Experts caution against using HbA1c alone to diagnose diabetes
Diagnosing type 2 diabetes on the basis of a single HbA1c test will miss nearly three-quarters of people with the disease, according to results announced at a major conference.
Presenting to delegates at the US Endocrine Society’s annual meeting in New Orleans, Dr Maria Chang Villacreses said that compared to an oral glucose tolerance test (OGTT), 73% of people with diabetes would be missed if diagnoses were made on the basis of an HbA1c test alone.
In the study of 9000 participants in the 2005-14 National Health and Nutrition Examination Survey aged over 20 years without a prior diagnosis of diabetes, Dr Chang Villacreses compared their results from an OGTT with those of an HbA1c test.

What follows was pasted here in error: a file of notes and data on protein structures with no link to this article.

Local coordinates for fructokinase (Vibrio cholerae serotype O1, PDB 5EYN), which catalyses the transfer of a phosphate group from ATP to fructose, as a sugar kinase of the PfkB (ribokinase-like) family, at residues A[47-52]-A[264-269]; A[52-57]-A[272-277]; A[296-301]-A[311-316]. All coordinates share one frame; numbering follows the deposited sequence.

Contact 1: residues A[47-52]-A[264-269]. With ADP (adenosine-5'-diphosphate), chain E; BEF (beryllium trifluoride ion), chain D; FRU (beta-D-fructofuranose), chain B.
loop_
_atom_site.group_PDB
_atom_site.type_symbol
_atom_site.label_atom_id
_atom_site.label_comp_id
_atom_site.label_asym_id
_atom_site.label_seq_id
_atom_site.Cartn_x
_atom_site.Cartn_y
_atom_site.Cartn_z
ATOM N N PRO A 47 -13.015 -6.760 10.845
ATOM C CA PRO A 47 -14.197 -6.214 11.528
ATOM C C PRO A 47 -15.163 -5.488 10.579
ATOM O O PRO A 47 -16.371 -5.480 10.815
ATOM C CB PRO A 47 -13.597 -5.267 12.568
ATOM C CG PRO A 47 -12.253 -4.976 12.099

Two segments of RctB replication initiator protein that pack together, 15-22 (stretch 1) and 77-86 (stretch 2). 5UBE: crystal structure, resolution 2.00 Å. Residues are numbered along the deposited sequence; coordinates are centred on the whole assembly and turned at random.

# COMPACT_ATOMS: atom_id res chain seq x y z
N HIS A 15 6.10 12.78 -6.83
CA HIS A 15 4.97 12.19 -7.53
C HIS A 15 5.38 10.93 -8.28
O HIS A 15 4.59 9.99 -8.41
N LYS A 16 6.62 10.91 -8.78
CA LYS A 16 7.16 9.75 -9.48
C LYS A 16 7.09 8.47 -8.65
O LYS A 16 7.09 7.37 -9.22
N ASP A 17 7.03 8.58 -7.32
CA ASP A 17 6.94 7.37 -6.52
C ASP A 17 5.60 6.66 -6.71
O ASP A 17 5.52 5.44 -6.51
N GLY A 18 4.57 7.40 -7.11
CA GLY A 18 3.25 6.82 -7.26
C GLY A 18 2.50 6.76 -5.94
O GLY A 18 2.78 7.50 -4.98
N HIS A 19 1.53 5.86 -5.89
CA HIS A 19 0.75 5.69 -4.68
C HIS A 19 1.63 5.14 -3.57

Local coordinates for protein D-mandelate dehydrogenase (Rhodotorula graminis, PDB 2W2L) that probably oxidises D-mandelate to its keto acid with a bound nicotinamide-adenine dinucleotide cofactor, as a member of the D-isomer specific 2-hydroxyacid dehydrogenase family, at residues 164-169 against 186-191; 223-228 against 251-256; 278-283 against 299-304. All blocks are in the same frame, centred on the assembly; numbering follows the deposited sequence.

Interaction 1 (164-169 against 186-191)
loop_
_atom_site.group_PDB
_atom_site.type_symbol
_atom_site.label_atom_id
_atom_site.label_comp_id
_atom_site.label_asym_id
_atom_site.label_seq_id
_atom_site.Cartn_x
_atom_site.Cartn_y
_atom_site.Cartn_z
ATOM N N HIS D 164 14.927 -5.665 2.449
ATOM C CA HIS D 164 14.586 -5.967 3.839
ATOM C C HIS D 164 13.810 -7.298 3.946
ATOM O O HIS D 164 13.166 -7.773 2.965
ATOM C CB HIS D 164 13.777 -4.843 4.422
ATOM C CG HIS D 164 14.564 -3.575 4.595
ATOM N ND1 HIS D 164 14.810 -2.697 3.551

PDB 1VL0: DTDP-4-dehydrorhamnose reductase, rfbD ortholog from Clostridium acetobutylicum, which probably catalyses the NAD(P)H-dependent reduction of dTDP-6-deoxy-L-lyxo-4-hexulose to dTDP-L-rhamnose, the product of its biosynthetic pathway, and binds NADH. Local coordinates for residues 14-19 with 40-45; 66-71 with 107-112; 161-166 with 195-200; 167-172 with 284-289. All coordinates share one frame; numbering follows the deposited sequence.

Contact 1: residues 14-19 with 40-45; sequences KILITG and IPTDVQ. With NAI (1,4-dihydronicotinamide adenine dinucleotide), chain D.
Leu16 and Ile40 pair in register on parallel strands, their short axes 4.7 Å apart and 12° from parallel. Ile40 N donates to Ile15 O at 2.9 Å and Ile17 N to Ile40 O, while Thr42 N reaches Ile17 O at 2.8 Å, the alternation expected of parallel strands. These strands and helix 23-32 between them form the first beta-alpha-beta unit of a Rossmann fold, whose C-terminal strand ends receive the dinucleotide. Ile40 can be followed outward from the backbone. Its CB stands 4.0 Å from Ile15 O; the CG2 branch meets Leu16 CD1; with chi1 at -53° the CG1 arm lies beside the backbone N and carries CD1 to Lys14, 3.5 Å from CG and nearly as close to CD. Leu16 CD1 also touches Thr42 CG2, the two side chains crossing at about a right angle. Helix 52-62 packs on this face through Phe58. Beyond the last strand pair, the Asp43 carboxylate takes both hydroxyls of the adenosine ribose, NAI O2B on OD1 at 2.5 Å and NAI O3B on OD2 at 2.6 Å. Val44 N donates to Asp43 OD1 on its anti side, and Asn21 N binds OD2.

Using those classified as having diabetes by OGTT (fasting blood glucose >7mmol/L, two-hour post-challenge plasma glucose >11.1mmol/L) as a reference, the sensitivity of HbA1c for detecting diabetes was just 27%.
The criterion used for diagnosing diabetes with an HbA1c test was >48mmol/mol (6.5%), said Dr Chang Villacreses of City of Hope's Diabetes and Metabolism Research Institute in California, US.
"Based on our findings, [Hb]A1c should not be solely used to determine the prevalence of diabetes," she said.
In Australia, diagnosis can be made either by two HbA1c measurements >48mmol/mol or two fasting blood glucose levels >7mmol/L made on different days, or by a single OGTT.
"Our results indicated that the prevalence of diabetes and normal glucose tolerance defined solely by [Hb] A1c is highly unreliable, with a significant tendency for underestimation of the prevalence of diabetes and overestimation of normal glucose tolerance," Dr Chang Villacreses concluded.